Parents & Family Profiles

Profile:  MERV and WINONA LANCASTER

Looking back, Merv and Winona Lancaster agree that they have no regrets regarding their decision to care for their handicapped third child, Mark, at home.

“ We had to work very hard to keep the family together and to try to look after everyone’s needs. It was difficult.”

When the Lancasters first came to Grande Prairie in 1968-69, the only option they found for help was to put Mark into a foster home. There were problems trying to get babysitters and there was no standard set. Winona says that, as far as babysitters were concerned, “you more or less took your chance and there wasn’t any place to even have them checked out.”

Winona remembers a time when she was being advised to move Mark to Moose Jaw so that she could concentrate on educating her two older children. This advice really upset her, so she asked her doctor what he thought she should do. The advice she received was that, until the time that caring for Mark at home posed a threat to her marriage and family life, she should just continue to do what she had been doing with Mark.

“If you have three children they are all conceived out of love, so because one is lesser, why should you throw that one away? That one needs more help than the two normal children in a sense. It was hard but I could never have slept not having my child with me.”

The Lancasters were persistent in trying to find a day program for Mark, as he was not accepted into the Peace School of Hope. Chris Turnmire was the one who really worked hard towards getting a school and a place for young people with disabilities. It was in about 1976 or so that the Child Development Centre started in what was the St. Joe’s college or high school. There were only about five or six kids enrolled in the program; Gerald Miller, Debbie Smashnuk, Ralph Carafelle, Len Hachey, and the Lancaster’s son Mark.

The Child Development Centre operated out of the high school location for a while but found that the stairs were difficult to deal with. The program was moved to the Family Court building, right beside Rentco and at this location there were a lot of new students and staff involved. During those school years Mark was a “socializer.”

As the school got bigger there was a need for a larger facility. Chris Turnmire and a committee met with Gerry Mazer, the Assistant Superintendent of the public schools, to develop a plan to administrate the school under the public system. The students moved on to Crystal Park School. Mark was nineteen at that time and instead moved on to the Developmental Activity Progam (DAP) at the Association, in which be spent his “best” years.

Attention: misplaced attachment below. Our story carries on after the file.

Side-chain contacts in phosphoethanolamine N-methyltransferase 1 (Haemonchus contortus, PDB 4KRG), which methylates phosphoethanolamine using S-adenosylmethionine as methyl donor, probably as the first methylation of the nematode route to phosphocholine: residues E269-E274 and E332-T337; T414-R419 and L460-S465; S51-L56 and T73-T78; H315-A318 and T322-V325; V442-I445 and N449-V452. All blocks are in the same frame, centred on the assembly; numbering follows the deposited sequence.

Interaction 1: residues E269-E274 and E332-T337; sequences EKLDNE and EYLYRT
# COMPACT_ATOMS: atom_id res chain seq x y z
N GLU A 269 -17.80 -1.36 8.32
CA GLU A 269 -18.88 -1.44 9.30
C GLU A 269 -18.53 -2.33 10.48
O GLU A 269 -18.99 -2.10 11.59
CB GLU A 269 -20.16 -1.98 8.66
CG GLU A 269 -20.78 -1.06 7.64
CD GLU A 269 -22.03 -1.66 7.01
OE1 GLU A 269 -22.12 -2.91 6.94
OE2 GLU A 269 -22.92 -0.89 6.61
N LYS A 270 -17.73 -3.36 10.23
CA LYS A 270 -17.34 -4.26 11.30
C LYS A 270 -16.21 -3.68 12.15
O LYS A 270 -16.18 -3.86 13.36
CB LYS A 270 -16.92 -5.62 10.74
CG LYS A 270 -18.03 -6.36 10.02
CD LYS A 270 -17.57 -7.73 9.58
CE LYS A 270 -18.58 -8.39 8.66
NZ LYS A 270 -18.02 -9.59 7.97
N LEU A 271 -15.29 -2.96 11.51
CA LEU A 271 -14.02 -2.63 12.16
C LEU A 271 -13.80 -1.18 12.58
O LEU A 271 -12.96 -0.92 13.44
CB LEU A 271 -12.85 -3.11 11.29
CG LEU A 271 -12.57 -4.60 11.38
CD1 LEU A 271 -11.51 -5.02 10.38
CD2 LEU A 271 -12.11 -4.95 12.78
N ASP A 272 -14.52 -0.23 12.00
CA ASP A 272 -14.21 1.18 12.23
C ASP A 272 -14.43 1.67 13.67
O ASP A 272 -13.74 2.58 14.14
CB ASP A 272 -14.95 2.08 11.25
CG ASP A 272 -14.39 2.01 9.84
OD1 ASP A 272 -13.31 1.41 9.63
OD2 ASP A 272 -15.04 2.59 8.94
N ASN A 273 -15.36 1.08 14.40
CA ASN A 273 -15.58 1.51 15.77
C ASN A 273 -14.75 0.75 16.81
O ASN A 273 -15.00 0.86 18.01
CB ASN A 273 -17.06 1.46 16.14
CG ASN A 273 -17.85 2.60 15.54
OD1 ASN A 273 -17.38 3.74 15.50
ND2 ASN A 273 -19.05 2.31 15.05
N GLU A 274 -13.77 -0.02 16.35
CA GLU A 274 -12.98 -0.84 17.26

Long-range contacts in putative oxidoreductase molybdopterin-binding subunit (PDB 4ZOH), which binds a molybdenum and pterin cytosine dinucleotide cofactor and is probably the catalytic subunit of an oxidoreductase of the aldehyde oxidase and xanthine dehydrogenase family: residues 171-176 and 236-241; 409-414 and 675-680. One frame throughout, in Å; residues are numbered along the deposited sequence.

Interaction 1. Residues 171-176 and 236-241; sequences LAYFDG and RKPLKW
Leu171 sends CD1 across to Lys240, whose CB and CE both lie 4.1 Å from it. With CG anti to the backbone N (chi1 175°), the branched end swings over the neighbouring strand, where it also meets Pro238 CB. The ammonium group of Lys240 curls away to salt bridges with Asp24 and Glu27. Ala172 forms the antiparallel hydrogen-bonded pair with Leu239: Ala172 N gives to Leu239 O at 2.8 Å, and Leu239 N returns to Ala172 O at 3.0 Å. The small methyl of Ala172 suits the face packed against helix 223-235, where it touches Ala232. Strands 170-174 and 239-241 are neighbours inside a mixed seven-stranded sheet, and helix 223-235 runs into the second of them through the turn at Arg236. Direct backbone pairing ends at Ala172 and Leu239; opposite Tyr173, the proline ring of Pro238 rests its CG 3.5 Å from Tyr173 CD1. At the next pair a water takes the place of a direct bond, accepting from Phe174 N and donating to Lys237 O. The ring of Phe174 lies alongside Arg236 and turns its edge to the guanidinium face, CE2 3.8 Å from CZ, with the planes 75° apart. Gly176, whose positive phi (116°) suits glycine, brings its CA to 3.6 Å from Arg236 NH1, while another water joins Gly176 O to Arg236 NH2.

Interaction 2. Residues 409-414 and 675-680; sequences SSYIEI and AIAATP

Interview Part 1:  Click to listen

“There was never anything waiting for us. For every stage of the way we had to plow the ground to get there. It was a fight. And yet they knew these kids were coming up. Why couldn’t they have the next step in place? But we had to fight for every new beginning.”

During the early years that the Lancasters were raising their family, they were aware that public perception was largely that “just the lower class people had handicapped children.”

“Years ago it was a belief that a family that had a handicapped child was less than. And they were said to be of the poor socio-economic group.” Winona went to great lengths in order try to dispel that misconception.

“We might have been scraping pennies, but I proceeded to dress my children well. I sewed and pressed and mended and knit and I stayed home those thirteen years and did good economizing. I dressed Mark to the hilt. I was determined that all three would be well groomed and Mark even had expensive cologne in his teen years.”

High school and college kids made fun of Mark from time to time. Winona would ask them if they would like to be sitting in that wheelchair. She let them know that Mark didn’t ask to be there either. Mark’s two older siblings were very defensive on his behalf as well. If somebody saw Mark and laughed or made comments, they would be angry and make sure to protect him.

One time Winona came across two young men ridiculing Mark outside a storefront and told them, “Gentlemen, that is my son.”  They apologized. Other people would show their discomfort with Mark by moving carefully past him as though he had a contagious disease. On occasions when somebody would pull away from Mark, his niece would say, “You don’t have to be afraid of him, he’s just “Uncle Mark.”

Interview Part 2:  Click to listen

“There was a lot of give and take and learning and on the whole. When you look back, you say well, many bad things can happen, even with a normal child. So in these growing pains, I guess there were a lot of things happening too.”

“It’s a bit of hurt, anxiety and happiness all mixed up, year by year. A little bit of each in every year. We were really challenged and proud of all our children.”

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